The Article featured in this issue provides an exemplary showcase of the third role of reflection in SoTL. All the Reflections on Practice in this issue provide commendable evidence on how critical reflections, as described in the second role of reflection, bring forth scholarly activities that benefit the academic community as well as strategies to build up dossiers for academic career advancement. A couple of the Reflection pieces also utilised reflections as their source of data to reveal useful insights.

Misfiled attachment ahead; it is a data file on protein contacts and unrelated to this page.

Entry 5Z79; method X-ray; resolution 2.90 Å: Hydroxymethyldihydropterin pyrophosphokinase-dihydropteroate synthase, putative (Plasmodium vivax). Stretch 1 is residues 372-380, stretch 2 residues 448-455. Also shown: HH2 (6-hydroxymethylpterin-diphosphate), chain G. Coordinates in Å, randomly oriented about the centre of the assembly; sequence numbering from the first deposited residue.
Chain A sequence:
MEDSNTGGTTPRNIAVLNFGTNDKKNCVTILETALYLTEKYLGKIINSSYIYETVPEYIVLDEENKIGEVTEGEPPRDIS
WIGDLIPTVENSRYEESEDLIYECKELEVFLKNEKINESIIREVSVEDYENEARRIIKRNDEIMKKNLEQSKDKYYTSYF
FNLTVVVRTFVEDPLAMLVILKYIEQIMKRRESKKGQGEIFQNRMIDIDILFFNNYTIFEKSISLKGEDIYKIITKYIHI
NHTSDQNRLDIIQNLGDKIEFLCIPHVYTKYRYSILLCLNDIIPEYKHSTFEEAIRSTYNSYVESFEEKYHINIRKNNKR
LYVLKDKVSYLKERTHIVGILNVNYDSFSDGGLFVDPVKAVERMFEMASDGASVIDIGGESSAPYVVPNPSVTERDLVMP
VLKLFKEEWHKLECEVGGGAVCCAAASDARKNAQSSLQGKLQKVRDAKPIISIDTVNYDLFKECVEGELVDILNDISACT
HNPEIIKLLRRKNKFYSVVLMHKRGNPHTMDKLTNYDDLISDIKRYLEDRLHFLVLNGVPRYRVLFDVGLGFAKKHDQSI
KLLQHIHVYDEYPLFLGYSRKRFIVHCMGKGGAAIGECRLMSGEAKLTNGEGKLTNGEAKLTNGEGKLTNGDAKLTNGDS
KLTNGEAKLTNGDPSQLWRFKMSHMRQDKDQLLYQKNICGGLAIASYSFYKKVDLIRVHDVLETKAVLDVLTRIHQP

I eagerly devoured each featured piece in this issue as soon as I received them. Now, after the exciting read, I am delighted to be able to share a brief description of each piece with all of you. I note two major categories of contributions. Four pieces bring refreshing insights into pedagogical practices while another three primarily focus on assessments. I would like to start by highlighting the only full-length Article in this issue. Mukhopadhyay, Chang-Koh, and Tang employed a qualitative approach to critically analyse the implementation of a university-community partnerships (UCPs) model, which was practised within an informal undergraduate curriculum in a Residential College to promote holistic learning through community engagement. By analysing students' and community partners' perspectives, the investigators reveal that collaboration and reciprocity can build positive outcomes for both partners. Students learned to build relationships with community partners, nurture deeper empathy towards marginalised communities, develop their organisation and communication competencies while the community partners and their beneficiaries gained a sense of acknowledgement through such engagement. This study provides evidence on the feasibility of the UCPs model employed to afford the community engagement pedagogy and positive outcomes that can be derived through its implementation. It serves as a significant reference to educators who would like to employ UCP programmes.